Sometimes I feel like an obsessive, paranoid freak as a result of my eye issues. The fear of further sight loss is always there to a greater or lesser extent, and it’s this fear which causes me to carry out numerous visual checks throughout the day (and often during the night, too). Occasionally, people catch me mid-check and comment on it, and I find myself responding either with slight embarrassment at having been caught, or justifying myself to them whilst feeling increasingly frustrated about my need to engage in such ‘weird’ behaviour. After some particularly unhelpful comments from someone recently left me feeling even more freakish than usual, I turned to my eye buddies to ask for their first-hand informed opinions on the matter. “Are we obsessive, paranoid freaks, with our constant checking of our vision and fears about our eyes?” and “Is this normal?”, I asked.
The response was both reassuring and unanimous, with everyone confirming that fear, anxiety, and therefore checking vision is all perfectly normal after the traumatic experience of RD. One person said,
“Every day that I wake up and have my vision no matter how good or bad it is, I am grateful for it… but before I can be grateful for it there are several checklists that I have to go through to see if I woke up with what I went to bed with, because the reality of it is… I may not! I wouldn’t apologise for it and I sure wouldn’t let it bother me!”…
She went on to advise that in dealing with people who are less than understanding,
“if they haven’t walked a mile in your shoes, tell them you pray they never have to know what it is like to wake up in the middle of the night and freak out because a lightbulb is flickering, or watch the world from a blurry blob.”
Someone else confessed that the first thing she does every morning is to open each eye to make sure she can still see, and that if she wakes up in the night she has to look at the clock just to check that she can still see it. I was very relieved to hear this, as I do exactly the same, as well as frequently staring into the darkness of the night to ensure that I can’t see any flashes. Another member of the group related that she broke her ankle very badly a month after her detachment, and found that people were considerably more sympathetic about her ankle than they were about her eye. Despite the fact that she had a lot of physical pain in her ankle, she said that the fear of sight loss was far more psychologically painful.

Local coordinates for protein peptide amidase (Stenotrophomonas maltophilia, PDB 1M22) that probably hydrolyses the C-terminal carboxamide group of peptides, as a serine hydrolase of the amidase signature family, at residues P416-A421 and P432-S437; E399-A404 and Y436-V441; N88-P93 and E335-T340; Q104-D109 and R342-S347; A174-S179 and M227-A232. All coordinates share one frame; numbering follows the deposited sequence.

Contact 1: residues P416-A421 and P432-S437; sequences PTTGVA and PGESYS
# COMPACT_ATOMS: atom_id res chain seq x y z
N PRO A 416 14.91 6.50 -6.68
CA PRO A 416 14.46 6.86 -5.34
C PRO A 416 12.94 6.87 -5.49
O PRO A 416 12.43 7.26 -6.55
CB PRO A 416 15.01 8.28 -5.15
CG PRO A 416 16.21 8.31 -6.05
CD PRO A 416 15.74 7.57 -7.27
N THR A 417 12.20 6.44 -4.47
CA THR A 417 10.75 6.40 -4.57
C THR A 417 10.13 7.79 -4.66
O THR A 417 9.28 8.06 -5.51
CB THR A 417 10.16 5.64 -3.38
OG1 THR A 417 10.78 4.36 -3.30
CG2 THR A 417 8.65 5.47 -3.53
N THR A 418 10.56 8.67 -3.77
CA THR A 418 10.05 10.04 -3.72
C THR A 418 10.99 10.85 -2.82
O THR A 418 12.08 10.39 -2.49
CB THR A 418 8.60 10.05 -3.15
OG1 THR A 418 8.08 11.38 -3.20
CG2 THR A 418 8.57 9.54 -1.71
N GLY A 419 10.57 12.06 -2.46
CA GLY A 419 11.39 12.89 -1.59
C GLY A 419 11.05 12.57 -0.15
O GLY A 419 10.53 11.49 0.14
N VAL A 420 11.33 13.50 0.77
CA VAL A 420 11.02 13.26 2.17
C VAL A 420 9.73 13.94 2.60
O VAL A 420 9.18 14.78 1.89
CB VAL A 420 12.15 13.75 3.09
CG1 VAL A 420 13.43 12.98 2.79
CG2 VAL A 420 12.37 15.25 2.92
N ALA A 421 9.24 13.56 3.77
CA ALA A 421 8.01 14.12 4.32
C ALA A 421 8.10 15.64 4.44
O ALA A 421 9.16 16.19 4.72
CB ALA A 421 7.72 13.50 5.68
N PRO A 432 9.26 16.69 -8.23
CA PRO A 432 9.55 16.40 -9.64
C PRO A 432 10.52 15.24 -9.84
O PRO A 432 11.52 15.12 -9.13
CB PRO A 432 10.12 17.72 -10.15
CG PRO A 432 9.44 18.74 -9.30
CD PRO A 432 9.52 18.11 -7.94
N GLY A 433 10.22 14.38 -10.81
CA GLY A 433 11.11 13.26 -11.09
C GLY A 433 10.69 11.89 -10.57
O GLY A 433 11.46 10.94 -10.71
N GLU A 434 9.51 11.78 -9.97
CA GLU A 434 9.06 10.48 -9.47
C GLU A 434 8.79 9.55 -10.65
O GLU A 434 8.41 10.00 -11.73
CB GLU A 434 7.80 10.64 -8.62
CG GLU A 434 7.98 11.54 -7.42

Shortly after publishing Q: What’s more stressful than an impending eye appointment?… another of my eye buddies sent me the following message:
“Emma, you have described my regular panics precisely; the checking the field of view, counting down to the next check-up… my vision is sooooo variable and the internal dialogue leaves me on the verge of tears regularly. I am currently obsessed with trying to read car numberplates. It was so reassuring to read your account and to know that I am not the only one to check and worry.”
On the one hand, it’s conforting to know that other people experience the same fears and anxieties, but on the other hand it makes me feel upset for all of us, knowing how emotionally debilitating it can be at times. However, after reading through all the responses from people who are still experiencing the RD nightmare, I’ve reached the conclusion that if I am an obsessive paranoid freak, it’s perfectly normal in this situation, and I’m in excellent company. Alternatively, as one eye buddy put it: “Obsessive paranoid freaks? …Nah. I like the term ‘proactive.'”